Laser beam 22 is reflected by astigmat 30 to vari-focal mirror 32, which operates to vary the width of laser beam 22 and in turn to vary the focal distance of laser beam 22, i.e., the point from laser 28 at which laser beam 22 focuses to a point. In one exemplary configuration, vari-focal mirror 32 may be a convex-shaped mirror which is bendable in a controlled manner to vary the curvature of the mirror and thereby selectively vary the width of laser beam 22. Varying the width of laser beam 22 in turn varies the focal distance of laser beam 22. As laser beam 22 is swept across the surface of substrate 24 by steering mirror assembly 40 in the manner discussed below, the linear distance traveled by laser beam 22 between steering mirror assembly 40 and substrate 24 varies. Thus, vari-focal mirror 32 operates to vary the width of laser beam 22, and in turn the focal distance of laser beam 22, concurrently with the operation of steering mirror assembly 40 such that laser beam 22 is focused at a point on substrate 24 for cutting, regardless of the angular orientation of steering mirror assembly 40 and the resulting linear distance traveled by laser beam 22 to substrate 24. However, depending upon factors such as the distance between steering mirror assembly 40 and substrate 24, as well as the degree of angular sweep of laser beam 22, vari-focal mirror 32 may not be needed in some applications.

As shown in FIG. 1, after laser beam 22 is reflected by vari-focal mirror 32, laser beam 22 then passes through short focal length lens 34, and is reflected by focusing mirror 36 to steering mirror assembly 40. In the embodiment of FIG. 1, laser beam 22 is focused by short focal length lens 34 and focusing mirror 36 to converge to a point at substrate 24. Mirror 42 of steering mirror assembly 40 is flat and does not focus laser beam 22, but rather directs laser beam 22 along a predetermined cutting path across substrate 24. In a modified embodiment, however, mirror 42 of steering mirror assembly 40 could be curved, such that mirror 42 would both focus laser beam 22 and direct same in a cutting path across substrate 24. As discussed in detail below, mirror 42 is pivoted in a controlled manner by steering mirror assembly 40 to direct the position of the point of laser beam 22 along substrate material 24 according to a predetermined cutting pattern to make selected cuts in substrate material 24.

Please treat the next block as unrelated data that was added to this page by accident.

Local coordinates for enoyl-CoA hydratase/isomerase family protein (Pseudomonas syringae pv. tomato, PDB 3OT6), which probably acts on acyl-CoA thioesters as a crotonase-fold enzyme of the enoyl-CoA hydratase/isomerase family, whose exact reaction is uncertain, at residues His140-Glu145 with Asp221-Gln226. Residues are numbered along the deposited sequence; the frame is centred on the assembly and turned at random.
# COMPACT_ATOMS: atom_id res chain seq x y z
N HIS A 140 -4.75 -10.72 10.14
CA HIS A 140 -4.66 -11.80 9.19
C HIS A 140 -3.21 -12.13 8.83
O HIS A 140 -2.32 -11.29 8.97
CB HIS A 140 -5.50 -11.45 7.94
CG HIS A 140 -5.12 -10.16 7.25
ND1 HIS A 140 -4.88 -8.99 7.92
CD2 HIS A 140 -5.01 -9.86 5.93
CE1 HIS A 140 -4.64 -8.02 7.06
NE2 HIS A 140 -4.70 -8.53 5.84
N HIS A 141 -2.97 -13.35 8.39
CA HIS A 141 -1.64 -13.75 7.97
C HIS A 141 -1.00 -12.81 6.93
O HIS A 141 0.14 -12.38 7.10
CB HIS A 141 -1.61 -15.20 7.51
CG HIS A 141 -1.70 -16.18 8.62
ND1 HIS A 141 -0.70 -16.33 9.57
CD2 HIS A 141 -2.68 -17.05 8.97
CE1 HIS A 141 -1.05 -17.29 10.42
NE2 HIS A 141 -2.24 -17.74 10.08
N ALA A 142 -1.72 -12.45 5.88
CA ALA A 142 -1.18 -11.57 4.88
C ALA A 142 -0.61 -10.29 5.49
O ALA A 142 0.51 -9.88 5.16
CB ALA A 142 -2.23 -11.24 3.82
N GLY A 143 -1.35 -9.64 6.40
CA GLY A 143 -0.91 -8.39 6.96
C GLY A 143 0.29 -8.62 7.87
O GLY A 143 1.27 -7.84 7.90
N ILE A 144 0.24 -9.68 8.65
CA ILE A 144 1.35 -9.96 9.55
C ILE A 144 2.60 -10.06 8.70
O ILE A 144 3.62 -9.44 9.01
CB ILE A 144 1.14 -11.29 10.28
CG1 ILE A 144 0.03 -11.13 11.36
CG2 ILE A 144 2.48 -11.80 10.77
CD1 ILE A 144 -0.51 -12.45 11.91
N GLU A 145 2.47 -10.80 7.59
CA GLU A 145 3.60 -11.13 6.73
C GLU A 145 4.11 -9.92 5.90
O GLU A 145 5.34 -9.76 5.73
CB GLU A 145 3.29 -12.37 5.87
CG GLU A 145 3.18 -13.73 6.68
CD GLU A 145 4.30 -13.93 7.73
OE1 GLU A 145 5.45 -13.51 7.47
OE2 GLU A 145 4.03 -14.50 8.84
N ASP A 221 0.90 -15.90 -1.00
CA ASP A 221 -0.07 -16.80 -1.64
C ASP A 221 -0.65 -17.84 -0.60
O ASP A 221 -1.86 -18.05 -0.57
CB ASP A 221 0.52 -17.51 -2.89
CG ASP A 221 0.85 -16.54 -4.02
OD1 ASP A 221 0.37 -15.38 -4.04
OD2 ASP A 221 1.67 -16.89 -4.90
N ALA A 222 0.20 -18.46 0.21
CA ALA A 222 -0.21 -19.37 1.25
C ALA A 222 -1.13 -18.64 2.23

Referring to FIGS. 2–4, steering mirror assembly 40 includes a base 44 to which mirror 42 and a pair of actuator assemblies 46 a and 46 b are mounted. As discussed below, both mirror 42 and the movable components of actuator assemblies 46 a and 46 b are supported on base 44 by a plurality of flexures, which facilitate the controlled, substantially frictionless pivotal movement of mirror 42 by actuator assemblies 46 to direct the laser beam 22 along substrate material 24.